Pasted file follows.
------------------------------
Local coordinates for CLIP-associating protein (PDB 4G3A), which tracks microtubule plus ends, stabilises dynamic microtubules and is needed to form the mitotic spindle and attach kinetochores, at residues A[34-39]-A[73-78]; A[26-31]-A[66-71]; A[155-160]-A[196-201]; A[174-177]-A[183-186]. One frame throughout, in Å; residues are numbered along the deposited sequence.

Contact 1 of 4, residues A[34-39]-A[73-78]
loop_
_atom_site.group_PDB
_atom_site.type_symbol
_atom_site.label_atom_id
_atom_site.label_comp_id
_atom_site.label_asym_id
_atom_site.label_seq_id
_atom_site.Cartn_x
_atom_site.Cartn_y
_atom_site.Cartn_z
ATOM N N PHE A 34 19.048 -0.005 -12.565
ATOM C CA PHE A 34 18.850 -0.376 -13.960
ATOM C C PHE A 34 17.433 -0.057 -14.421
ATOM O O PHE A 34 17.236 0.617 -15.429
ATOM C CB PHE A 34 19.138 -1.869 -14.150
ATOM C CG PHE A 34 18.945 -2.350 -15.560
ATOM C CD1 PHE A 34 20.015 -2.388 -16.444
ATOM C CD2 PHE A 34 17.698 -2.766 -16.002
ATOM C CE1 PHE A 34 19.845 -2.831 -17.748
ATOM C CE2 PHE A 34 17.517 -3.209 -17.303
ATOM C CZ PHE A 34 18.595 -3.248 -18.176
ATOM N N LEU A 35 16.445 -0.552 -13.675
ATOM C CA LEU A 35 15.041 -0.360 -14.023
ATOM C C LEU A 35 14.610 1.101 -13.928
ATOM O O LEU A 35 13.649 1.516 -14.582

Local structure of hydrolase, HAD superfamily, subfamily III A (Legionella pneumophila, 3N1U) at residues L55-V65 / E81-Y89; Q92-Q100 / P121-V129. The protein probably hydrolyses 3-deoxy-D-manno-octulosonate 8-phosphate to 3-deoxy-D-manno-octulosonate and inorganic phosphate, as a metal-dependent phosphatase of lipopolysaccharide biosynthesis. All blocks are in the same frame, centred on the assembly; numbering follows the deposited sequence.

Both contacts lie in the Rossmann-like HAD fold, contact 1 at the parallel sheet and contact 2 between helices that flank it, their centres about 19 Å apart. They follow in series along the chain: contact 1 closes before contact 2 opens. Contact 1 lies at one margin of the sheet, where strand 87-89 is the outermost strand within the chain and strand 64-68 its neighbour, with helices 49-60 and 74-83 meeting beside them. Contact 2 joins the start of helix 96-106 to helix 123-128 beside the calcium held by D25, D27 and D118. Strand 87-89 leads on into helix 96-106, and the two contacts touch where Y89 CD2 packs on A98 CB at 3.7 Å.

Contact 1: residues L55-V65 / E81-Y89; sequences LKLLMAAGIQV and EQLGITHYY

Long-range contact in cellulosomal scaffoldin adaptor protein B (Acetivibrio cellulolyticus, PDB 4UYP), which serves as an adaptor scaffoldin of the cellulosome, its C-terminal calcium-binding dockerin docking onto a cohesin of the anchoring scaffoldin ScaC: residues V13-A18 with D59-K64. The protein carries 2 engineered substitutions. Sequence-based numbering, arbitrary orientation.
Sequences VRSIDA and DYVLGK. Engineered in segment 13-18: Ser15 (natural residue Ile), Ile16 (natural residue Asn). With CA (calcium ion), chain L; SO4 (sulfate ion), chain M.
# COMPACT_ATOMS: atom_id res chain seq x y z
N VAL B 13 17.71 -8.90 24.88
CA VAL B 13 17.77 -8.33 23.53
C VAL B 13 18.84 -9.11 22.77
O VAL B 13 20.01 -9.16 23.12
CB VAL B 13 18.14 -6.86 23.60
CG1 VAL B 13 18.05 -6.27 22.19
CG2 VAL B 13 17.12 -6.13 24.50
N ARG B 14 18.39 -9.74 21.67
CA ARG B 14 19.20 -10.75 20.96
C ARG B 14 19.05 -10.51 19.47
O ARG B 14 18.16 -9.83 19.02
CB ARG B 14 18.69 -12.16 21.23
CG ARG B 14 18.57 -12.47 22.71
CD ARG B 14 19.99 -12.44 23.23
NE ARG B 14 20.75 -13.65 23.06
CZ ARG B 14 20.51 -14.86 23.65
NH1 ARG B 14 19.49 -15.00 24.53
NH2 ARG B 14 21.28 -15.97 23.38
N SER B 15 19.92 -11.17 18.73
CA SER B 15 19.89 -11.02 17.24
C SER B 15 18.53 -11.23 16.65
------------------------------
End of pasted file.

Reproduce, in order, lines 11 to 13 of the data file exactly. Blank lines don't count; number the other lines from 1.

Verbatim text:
_atom_site.Cartn_y
_atom_site.Cartn_z
ATOM N N PHE A 34 19.048 -0.005 -12.565